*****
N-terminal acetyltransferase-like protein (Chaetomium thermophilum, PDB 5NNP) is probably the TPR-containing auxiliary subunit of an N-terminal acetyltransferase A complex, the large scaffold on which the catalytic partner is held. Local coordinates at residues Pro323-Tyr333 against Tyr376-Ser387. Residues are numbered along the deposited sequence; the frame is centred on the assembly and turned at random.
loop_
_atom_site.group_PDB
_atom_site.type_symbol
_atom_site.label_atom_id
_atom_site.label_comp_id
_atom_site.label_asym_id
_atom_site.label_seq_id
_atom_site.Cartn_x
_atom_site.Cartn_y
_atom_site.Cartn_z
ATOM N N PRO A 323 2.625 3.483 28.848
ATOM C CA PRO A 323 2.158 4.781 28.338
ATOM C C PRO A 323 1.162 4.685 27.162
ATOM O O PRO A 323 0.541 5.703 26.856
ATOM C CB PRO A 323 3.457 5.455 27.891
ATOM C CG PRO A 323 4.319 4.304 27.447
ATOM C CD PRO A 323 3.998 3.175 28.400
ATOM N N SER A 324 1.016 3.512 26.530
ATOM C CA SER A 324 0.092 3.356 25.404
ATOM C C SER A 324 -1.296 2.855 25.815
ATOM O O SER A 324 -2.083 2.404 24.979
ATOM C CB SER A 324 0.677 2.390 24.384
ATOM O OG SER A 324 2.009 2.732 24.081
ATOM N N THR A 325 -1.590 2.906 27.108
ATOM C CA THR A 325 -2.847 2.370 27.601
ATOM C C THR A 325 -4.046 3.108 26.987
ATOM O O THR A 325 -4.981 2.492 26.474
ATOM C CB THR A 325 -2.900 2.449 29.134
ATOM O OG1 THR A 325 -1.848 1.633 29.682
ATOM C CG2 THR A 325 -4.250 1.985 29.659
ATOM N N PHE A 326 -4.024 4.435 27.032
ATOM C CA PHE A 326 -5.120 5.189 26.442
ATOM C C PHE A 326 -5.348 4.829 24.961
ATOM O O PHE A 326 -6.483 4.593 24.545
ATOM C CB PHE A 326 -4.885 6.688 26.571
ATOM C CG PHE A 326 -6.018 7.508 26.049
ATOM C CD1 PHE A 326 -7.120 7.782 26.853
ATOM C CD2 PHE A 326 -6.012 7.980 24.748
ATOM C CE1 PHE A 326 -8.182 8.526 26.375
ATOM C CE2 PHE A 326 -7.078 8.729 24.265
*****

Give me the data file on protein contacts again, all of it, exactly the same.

N-terminal acetyltransferase-like protein (Chaetomium thermophilum, PDB 5NNP) is probably the TPR-containing auxiliary subunit of an N-terminal acetyltransferase A complex, the large scaffold on which the catalytic partner is held. Local coordinates at residues Pro323-Tyr333 against Tyr376-Ser387. Residues are numbered along the deposited sequence; the frame is centred on the assembly and turned at random.
loop_
_atom_site.group_PDB
_atom_site.type_symbol
_atom_site.label_atom_id
_atom_site.label_comp_id
_atom_site.label_asym_id
_atom_site.label_seq_id
_atom_site.Cartn_x
_atom_site.Cartn_y
_atom_site.Cartn_z
ATOM N N PRO A 323 2.625 3.483 28.848
ATOM C CA PRO A 323 2.158 4.781 28.338
ATOM C C PRO A 323 1.162 4.685 27.162
ATOM O O PRO A 323 0.541 5.703 26.856
ATOM C CB PRO A 323 3.457 5.455 27.891
ATOM C CG PRO A 323 4.319 4.304 27.447
ATOM C CD PRO A 323 3.998 3.175 28.400
ATOM N N SER A 324 1.016 3.512 26.530
ATOM C CA SER A 324 0.092 3.356 25.404
ATOM C C SER A 324 -1.296 2.855 25.815
ATOM O O SER A 324 -2.083 2.404 24.979
ATOM C CB SER A 324 0.677 2.390 24.384
ATOM O OG SER A 324 2.009 2.732 24.081
ATOM N N THR A 325 -1.590 2.906 27.108
ATOM C CA THR A 325 -2.847 2.370 27.601
ATOM C C THR A 325 -4.046 3.108 26.987
ATOM O O THR A 325 -4.981 2.492 26.474
ATOM C CB THR A 325 -2.900 2.449 29.134
ATOM O OG1 THR A 325 -1.848 1.633 29.682
ATOM C CG2 THR A 325 -4.250 1.985 29.659
ATOM N N PHE A 326 -4.024 4.435 27.032
ATOM C CA PHE A 326 -5.120 5.189 26.442
ATOM C C PHE A 326 -5.348 4.829 24.961
ATOM O O PHE A 326 -6.483 4.593 24.545
ATOM C CB PHE A 326 -4.885 6.688 26.571
ATOM C CG PHE A 326 -6.018 7.508 26.049
ATOM C CD1 PHE A 326 -7.120 7.782 26.853
ATOM C CD2 PHE A 326 -6.012 7.980 24.748
ATOM C CE1 PHE A 326 -8.182 8.526 26.375
ATOM C CE2 PHE A 326 -7.078 8.729 24.265